For the Cardinals to trade Rasmus, they would likely need to get immediate pitching help in return. The bullpen continues to be a problem (the Cards have 19 blown saves, tied for second in the majors). Either a starter or a reliever (or relievers) could help, because the Cards could move Kyle McClellan from the rotation to the bullpen.

Rasmus has talent, but he hasn't exactly fit in with manager Tony La Russa. Scouts watching the Cardinals last weekend took notice when La Russa allowed reliever Jason Motte to bat in a situation where he could have used Rasmus as a pinch hitter, then put Rasmus in the game as strictly a defensive replacement.
Posted on: July 25, 2011 7:44 pm
Edited on: July 25, 2011 8:59 pm
 

Rays won't deal Shields, would talk others

In the ever-evolving trade market for starting pitchers, quite a few teams were holding out hope last week that the Rays would make All-Star James Shields available.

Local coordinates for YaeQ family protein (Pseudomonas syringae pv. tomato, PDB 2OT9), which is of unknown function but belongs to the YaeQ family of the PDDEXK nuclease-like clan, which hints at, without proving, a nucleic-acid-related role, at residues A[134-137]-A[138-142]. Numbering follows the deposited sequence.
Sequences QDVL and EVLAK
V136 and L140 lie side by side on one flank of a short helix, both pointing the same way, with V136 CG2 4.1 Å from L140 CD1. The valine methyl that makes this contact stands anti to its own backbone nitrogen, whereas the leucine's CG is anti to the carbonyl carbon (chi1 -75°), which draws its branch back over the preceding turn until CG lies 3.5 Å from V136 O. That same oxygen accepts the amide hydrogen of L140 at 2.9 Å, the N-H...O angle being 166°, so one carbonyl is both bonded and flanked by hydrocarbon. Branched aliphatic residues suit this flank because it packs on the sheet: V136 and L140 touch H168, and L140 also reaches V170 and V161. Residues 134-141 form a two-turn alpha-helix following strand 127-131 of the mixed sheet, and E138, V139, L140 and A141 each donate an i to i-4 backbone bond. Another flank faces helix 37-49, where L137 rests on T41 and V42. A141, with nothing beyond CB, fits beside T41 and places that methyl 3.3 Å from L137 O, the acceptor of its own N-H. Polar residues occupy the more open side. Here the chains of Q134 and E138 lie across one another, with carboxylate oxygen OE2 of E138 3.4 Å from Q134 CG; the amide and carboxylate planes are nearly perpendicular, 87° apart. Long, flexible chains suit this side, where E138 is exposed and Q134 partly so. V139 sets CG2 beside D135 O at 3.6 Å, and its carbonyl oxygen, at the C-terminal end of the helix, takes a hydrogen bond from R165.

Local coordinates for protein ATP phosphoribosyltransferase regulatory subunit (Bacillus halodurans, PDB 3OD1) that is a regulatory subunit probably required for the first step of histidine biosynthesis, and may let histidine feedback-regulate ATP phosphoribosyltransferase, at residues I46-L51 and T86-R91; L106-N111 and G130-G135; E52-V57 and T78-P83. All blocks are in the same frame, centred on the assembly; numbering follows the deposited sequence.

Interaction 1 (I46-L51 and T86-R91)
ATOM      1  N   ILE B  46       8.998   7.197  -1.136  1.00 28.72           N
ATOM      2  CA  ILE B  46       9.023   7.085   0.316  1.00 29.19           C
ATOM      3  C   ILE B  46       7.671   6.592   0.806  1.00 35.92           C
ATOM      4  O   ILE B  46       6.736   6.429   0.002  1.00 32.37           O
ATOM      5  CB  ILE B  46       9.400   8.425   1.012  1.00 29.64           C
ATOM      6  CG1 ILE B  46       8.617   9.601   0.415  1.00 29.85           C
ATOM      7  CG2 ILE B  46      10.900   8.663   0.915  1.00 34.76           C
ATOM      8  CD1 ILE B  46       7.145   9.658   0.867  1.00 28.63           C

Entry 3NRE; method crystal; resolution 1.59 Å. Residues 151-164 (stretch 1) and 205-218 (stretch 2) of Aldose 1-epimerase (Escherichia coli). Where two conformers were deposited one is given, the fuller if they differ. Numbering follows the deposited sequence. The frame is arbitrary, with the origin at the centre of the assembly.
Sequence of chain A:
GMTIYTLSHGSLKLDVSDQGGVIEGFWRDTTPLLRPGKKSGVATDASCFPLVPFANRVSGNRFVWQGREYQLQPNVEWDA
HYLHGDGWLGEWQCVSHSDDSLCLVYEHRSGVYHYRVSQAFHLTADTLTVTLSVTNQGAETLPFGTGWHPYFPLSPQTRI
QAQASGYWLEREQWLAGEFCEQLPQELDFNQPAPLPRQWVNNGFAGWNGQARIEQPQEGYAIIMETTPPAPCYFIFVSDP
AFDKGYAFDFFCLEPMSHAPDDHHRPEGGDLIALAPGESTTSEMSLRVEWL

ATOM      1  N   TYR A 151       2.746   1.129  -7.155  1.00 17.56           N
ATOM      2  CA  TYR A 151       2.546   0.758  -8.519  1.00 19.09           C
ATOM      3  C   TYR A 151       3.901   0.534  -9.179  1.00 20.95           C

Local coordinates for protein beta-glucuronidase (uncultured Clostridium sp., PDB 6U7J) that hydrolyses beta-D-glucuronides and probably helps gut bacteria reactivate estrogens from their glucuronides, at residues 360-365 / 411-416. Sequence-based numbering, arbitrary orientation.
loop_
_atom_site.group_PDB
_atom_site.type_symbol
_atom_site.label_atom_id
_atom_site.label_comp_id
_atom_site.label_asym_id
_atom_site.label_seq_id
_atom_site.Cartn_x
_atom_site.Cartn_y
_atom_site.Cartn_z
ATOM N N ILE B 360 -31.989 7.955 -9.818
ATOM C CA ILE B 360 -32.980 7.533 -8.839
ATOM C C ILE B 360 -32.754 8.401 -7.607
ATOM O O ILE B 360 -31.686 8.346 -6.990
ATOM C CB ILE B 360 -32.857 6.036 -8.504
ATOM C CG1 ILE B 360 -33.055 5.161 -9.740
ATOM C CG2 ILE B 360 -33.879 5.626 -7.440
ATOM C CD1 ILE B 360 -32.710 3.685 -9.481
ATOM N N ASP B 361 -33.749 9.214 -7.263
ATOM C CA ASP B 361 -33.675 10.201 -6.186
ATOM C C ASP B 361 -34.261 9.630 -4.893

No such luck.

The Rays have now told teams that they won't discuss Shields, and also that David Price and Jeremy Hellickson are off-limits. At the same time, according to sources, they would be willing to talk about Jeff Niemann and Wade Davis, their other two starting pitchers. And, of course, the Rays are willing to discuss outfielder B.J. Upton.

The Rays have continued to hold out hope they could stay alive in the wild-card race, but after losing two of three to the Royals, they began play Monday 6 1/2 games behind the Yankees.

The Tigers, Reds, Cardinals and other teams had shown interest in Shields, with the Tigers sending two scouts to see his start against the Yankees last Thursday. It doesn't appear that the Tigers are nearly as interested in either Niemann or Davis.

The Tigers continue to follow almost every starting pitcher available. They scouted Seattle's Doug Fister and Jason Vargas last week in Toronto, and have a scout watching the Mariners again this week in New York. They have had scouts present at least the last two times that Aaron Harang started for the Padres, and they've also watched Hiroki Kuroda, Jeremy Guthrie, Jason Marquis, John Lannan and Derek Lowe, in addition to Shields and Ubaldo Jimenez.